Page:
Political tensions following COVID disruption to 5-year deal to compensate 28 states since 2017 GST compensation ends 1 July 2022
In July 2017 with the launch of India Goods and Services Tax, the GST Compensation Act, 2017 provided for five years of compensation payments to the 28 Indian states which lost revenues from the reforms. However, COVID-19 economic effects and lower tax receipts mean the states are now pushing for a further 5-year extension on the settlement.
The GST state reparation payments from the Centre government are made up of two elements:
- the difference between states’ collections and the amount states would have received with annual growth at 14% over the 2015-16 receipts; and
- a levy, or cess, on automobiles, tobacco, drinks across the country
The 2017 forecasts estimated that the compensation payments would only be needed for 5 years as the economy grew, and GST payments rose. Within the GST charge, there is an element of the tax reserved for the states (see below). In the second of the above repatriation pools, the cess, there is now a deficit of Rs 300,000 crore.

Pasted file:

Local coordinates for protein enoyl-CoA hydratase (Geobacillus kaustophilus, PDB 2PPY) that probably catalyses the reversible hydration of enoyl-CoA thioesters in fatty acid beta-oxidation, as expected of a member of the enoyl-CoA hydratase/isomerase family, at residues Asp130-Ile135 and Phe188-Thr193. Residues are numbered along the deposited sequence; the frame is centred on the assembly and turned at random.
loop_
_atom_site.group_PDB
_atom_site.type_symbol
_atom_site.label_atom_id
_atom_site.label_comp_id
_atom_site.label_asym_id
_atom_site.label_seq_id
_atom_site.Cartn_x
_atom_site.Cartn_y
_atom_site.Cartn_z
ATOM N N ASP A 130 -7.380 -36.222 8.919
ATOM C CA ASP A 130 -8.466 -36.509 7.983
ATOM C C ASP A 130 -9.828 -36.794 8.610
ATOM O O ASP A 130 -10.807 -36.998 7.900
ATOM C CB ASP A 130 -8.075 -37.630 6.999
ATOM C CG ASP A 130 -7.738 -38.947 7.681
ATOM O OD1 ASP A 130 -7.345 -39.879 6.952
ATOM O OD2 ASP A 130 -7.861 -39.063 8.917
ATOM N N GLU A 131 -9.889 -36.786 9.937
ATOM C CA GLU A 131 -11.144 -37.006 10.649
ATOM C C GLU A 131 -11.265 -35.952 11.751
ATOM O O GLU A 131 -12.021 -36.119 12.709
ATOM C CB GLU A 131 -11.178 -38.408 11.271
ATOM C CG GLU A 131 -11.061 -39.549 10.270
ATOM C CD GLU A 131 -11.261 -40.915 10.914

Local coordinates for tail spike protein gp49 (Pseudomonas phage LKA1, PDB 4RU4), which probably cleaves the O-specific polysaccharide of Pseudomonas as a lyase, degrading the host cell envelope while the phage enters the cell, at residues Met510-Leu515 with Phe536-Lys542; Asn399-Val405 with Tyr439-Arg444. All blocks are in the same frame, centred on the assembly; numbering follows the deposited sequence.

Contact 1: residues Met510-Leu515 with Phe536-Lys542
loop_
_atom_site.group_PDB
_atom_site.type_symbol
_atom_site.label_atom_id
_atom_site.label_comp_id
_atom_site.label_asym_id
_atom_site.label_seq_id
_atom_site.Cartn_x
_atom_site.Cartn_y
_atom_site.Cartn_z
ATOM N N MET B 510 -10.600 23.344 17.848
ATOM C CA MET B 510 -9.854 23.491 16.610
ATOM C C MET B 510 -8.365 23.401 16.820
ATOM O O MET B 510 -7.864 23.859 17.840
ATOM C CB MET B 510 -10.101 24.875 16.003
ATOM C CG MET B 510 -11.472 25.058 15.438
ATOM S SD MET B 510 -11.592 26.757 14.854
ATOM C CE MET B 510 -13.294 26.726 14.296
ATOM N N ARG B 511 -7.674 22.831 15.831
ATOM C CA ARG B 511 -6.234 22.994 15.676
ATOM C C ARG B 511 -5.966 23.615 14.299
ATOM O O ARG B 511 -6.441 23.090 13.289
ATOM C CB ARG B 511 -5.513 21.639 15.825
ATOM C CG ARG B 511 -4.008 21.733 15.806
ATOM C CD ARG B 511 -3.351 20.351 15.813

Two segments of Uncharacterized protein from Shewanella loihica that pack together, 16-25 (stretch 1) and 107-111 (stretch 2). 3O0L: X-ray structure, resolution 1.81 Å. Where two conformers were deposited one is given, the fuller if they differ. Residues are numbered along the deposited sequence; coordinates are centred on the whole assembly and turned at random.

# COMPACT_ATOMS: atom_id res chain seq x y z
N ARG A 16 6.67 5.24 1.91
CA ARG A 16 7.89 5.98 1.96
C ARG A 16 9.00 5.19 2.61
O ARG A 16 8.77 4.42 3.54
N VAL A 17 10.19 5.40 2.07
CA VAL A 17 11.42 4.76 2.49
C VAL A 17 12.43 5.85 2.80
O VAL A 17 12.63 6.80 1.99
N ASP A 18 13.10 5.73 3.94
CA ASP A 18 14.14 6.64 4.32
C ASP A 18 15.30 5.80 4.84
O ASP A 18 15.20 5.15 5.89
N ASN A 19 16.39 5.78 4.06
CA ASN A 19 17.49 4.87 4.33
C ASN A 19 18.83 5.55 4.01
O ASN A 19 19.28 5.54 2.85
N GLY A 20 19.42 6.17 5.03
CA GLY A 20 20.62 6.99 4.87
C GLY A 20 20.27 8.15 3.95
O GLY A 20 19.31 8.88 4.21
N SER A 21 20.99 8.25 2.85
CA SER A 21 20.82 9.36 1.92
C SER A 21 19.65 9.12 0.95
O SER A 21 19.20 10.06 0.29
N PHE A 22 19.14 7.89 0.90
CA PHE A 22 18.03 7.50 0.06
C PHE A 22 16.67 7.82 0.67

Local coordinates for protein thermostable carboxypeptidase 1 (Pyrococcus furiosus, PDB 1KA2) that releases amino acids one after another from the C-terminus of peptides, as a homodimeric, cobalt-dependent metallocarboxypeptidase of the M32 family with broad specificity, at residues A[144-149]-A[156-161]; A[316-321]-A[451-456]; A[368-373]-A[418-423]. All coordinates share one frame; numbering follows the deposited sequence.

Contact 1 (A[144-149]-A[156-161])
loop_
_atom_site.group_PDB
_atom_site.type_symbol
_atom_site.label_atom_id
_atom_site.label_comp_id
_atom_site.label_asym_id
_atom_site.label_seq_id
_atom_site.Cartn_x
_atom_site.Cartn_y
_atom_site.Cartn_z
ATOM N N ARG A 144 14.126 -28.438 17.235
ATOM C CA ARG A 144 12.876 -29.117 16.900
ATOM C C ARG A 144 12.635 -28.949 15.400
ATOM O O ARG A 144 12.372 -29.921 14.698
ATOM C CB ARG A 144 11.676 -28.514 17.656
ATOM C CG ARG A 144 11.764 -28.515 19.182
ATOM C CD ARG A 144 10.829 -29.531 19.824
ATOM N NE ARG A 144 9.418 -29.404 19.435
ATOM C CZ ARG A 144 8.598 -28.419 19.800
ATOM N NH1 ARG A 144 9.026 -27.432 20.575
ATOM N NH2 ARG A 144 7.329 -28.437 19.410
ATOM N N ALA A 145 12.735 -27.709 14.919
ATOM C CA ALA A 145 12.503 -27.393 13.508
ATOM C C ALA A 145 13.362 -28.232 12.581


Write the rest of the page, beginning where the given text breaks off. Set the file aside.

The GST Council will consider all options over the forthcoming months.
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How Central, State and Integrated GST work
Both the Central government and local States have the right to charge and share GST raised. This is based on the pre-July 2017 indirect taxes which were levied by both. They are referred to Central GST (CGST) and State GST (IGST), respectively. They are combined as Integrated GST (IGST). For simplicity, when GST is referred to, it generally means IGST. The taxes are combined for easy of management and reporting, and to prevent double taxation. For example, if the applicable GST rate is 18%, then as follows:
- Interstate (between two states) supplies: 18% IGST
- Intra-state (inside one state) supplies: 9% CGST plus 9% SGST = 18%
India GST rate streamlining is also on the reform agenda this year.